# Tensor spaces / outer product

Most of the examples I have ever seen use Cartesian vectors and matrix representation to illustrate this idea. That's fine and good, and easy to follow, but not very helpful for more abstract cases. For instance, the set of complex linear functions with the standard complex addition and scalar multiplication operations forms a vector space, and thus (by definition) the functions which are its elements are vectors.

$$V = \{ ax + b | a,b \in \mathbb C\}$$

Suppose I took two copies $$V_1$$ and $$V_2$$ of this vector space and formed their tensor product $$W =V_1 \otimes V_2$$; the result ought to be a tensor space of order $$(2,0)$$, but what would the tensors in it actually look like?

How does one go about "taking the outer product" of linear functions $$v_1 \otimes v_2$$ for $$v_1 \in V_1$$ and $$v_2 \in V_2$$?

Further, how would one construct a dual space $$V^*$$ for such a vector space if, for instance, one were interested in constructing tensors of rank $$(0, n)$$ or mixed rank $$(n,m)$$? Examples using Kronecker delta or matrix transposes for Cartesian vectors are not very much help here! Can anyone give me a little guidance to put me on the right path, please? Many thanks.

Let $$V_{1},V_{2}$$ be vector spaces over a field $$k$$ (you can think of it being $$\mathbb{R}$$ or $$\mathbb{C}$$ for concreteness' sake), label each vector in $$V_{1}$$, $$v_{i}$$ where $$i$$ runs over some ordered set, and label each vector in $$V_{2}, w_{j}$$ where $$j$$ also runs over some ordered set, so we've given each vector in our two spaces an index. Now consider $$X$$, the vector space whose basis consists of the symbols $$v_{i}\otimes w_{j}$$ as $$i,j$$ run through their respective sets (In other words, $$X$$ is the vector space whose basis set is $$V_{1}\times V_{2}$$.). So each $$x\in X$$ has the shape $$\sum_{i,j}a_{ij}v_{i}\otimes w_{j}$$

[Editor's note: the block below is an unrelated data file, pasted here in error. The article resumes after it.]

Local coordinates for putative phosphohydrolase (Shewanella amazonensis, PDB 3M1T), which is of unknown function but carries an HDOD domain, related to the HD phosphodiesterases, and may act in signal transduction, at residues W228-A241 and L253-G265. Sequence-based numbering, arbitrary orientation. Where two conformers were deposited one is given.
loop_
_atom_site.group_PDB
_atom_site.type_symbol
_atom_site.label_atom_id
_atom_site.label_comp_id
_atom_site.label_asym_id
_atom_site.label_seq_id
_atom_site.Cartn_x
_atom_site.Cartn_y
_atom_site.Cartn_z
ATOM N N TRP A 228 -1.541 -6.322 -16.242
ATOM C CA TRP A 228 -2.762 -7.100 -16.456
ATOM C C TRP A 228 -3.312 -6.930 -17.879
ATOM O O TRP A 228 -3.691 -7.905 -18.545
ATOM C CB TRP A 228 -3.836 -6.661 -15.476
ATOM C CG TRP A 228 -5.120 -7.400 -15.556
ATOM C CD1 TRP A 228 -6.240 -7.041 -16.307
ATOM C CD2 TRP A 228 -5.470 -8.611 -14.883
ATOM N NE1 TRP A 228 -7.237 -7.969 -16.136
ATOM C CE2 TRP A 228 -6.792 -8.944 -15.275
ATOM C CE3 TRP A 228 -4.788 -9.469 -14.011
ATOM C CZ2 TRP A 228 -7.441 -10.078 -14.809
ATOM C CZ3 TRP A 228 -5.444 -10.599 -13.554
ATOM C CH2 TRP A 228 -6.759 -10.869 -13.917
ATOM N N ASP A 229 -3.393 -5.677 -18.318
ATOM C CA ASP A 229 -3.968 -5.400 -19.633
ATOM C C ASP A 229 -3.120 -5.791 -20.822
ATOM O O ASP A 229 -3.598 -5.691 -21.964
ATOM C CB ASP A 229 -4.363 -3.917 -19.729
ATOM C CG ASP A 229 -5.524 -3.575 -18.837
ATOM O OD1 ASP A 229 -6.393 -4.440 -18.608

Where the $$a_{ij}\in k$$ are scalars and the sum has finitely many terms. In order to obtain the space $$V_{1}\otimes V_{2}$$ we impose the following relations on vectors in $$X$$, for any vectors $$u,x,y,z\in X$$ and scalars $$a\in k$$ we must have:

$$(x+y)\otimes u=x\otimes u+y\otimes u$$

$$x\otimes (u+z)=x\otimes u+x\otimes z$$

$$(ax)\otimes u = a(x\otimes u)$$

$$x\otimes (au)= a(x\otimes u)$$

So with these relations can you see what the basis vectors for the space $$V_{1}\otimes V_{2}$$ ought to look like? Once you know that, you can get a concrete expression for the tensor product of vectors from each space.

• Thanks Ben P; if I understand correctly, you see Dapto b that there is no specific basis-independent way to define the tensor product, and I'm free to define it any way i like subject to the distributivity and commutativity relations you highlighted (which ensure multilinearity of the resulting tensor space)? Commented May 31, 2020 at 2:15
• Sorry for typo, Ben (sending from mobile, edit timed out) If I define a tensor product over these spaces with something as simple as: $v_i \otimes w_j = (a_i x + b_i) \otimes (c_j y + d_j)$ $= (a_i x + b_i) \times (c_j y + d_j)$ $= (a_i x c_j y + a_i x d_j + c_j y b_i + b_i d_j)$ satisfies the requirements you suggested (necessary for multilinearity in the resulting tensor space, yes?) That is ${a_i c_j y + a_i x d_j + c_j y b_i + b_i d_j}$ given some index sets for $i, j$ provide a basis for $V_1 \otimes V_2$. It can't be that easy? Commented May 31, 2020 at 6:38
• For your specific example $V_{1}$ it looks like we have a 2-dimensional space over the complex numbers with basis given by $\{1,x\}$ so the tensor product with itself would have basis $\{1\otimes 1, 1\otimes x, x\otimes 1, x\otimes x\}$ So all of the vectors in that vector space would be of the form $a_{1}(1\otimes 1)+a_{2}(1 \otimes x)+a_{3}(x\otimes 1)+a_{4}(x\otimes x)$ where $a_{1},a_{2},a_{3},a_{4}\in\mathbb{C}$ Commented May 31, 2020 at 8:22